Each year, the winds of August bring a smoky controversy to this bustling Northwest city, pitting a stubborn stock of locals against a quirky new breed of resident: The ex-Californian.
That's when farmers set fire to 40,000 acres of bluegrass in a time-tested technique to add nitrogen to the soil and increase crop yields. Throughout August--prime tourist season in rural northern Idaho--the skies above Kootenai County blacken with billowing plumes of soot, a surefire signal of the Potato State's biggest rhubarb.
Like thousands of other environmentally conscious California transplants, John Mann watches the streaks of smoke trail low over Coeur d'Alene Lake and its international-resort hotel, over blue-collar housing tracts sprouting from once-virgin forest land and massive, newly built mansions that locals refer to as "California dance halls."
And he fumes.
"You show me somebody who doesn't complain about the smoke and I'll show you an idiot," says the former Thousand Oaks resident, frowning in distaste. "But these farmers are given free rein--just because this is the way they've always done things.
"I just don't get it. This would never happen in California."
The bluegrass burn-off is just one volley in a cultural clash being waged in this tradition-bound town of 28,000 residents less than 100 miles south of the Canadian border. Californians, weary of the crime, earthquakes and overcrowding back home, have come here by the carload, bringing with them fat home equities and what the locals regard as curious big-city attitudes.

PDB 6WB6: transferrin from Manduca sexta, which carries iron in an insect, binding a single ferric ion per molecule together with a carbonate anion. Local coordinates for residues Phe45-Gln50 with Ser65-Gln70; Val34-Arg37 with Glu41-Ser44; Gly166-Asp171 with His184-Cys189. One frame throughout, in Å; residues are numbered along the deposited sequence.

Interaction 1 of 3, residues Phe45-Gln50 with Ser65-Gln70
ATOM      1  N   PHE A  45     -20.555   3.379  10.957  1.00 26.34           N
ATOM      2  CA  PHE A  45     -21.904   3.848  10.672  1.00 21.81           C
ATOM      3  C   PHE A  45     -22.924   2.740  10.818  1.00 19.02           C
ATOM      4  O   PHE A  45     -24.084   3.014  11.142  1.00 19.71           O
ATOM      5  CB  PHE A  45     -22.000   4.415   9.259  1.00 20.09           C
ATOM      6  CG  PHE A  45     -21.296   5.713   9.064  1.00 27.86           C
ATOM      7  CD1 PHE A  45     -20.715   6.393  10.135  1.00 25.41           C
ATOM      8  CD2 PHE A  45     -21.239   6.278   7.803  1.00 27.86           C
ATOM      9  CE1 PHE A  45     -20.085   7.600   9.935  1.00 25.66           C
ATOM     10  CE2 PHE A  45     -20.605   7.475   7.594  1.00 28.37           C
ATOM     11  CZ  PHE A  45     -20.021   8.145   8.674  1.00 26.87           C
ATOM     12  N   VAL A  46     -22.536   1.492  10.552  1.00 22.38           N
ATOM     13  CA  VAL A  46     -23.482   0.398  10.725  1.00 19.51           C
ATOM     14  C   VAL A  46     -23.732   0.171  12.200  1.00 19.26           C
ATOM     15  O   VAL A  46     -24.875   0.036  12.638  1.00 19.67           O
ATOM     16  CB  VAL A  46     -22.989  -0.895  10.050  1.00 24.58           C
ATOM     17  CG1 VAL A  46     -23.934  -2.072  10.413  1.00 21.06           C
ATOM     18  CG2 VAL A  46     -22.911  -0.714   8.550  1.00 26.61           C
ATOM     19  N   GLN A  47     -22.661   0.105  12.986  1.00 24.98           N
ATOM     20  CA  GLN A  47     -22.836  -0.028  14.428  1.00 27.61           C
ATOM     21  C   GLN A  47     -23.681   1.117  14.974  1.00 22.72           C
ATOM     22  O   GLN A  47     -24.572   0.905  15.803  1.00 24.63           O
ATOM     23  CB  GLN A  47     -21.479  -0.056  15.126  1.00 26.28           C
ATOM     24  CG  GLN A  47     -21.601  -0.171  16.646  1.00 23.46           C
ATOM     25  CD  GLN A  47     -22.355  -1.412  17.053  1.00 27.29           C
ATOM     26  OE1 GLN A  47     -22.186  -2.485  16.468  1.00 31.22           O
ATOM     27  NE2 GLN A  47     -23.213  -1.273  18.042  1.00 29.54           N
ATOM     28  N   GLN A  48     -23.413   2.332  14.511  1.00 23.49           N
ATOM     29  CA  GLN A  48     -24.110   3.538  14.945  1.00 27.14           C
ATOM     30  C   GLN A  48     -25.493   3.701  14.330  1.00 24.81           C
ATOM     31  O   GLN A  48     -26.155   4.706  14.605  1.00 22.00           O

Californians are moving northward in search of a rural solace many believe can no longer be found in the country's most populous state. Between 1991 and 1993, a reported 28,202 Californians moved to Idaho, making up nearly 27% of the state's 98,446 new residents. In the same period, 5,315 of those California transplants moved to Kootenai County, nearly 40% of its newcomers.
California provides more than twice as many emigres to Idaho as second-place Washington state. And even many of the latter, according to Idaho state transportation officials who tally newcomer origins through auto license plate transfers, are once-removed Californians who moved on after finding the growing congestion of Seattle and Puget Sound too much like home.
Those numbers are fueled in part by a growing number of San Fernando Valley residents weary of the noise and drive-by shootings as well as what they call the outrageous price of doing business in places like Van Nuys, Chatsworth and North Hollywood.
John Mann left Thousand Oaks and a career as a stockbroker because he hate L.A. traffic and cultural tensions. "I'm no racist, but I just got tired of being a minority in Los Angeles, tired of explaining English to 7-Eleven clerks and counting their change for them," he said.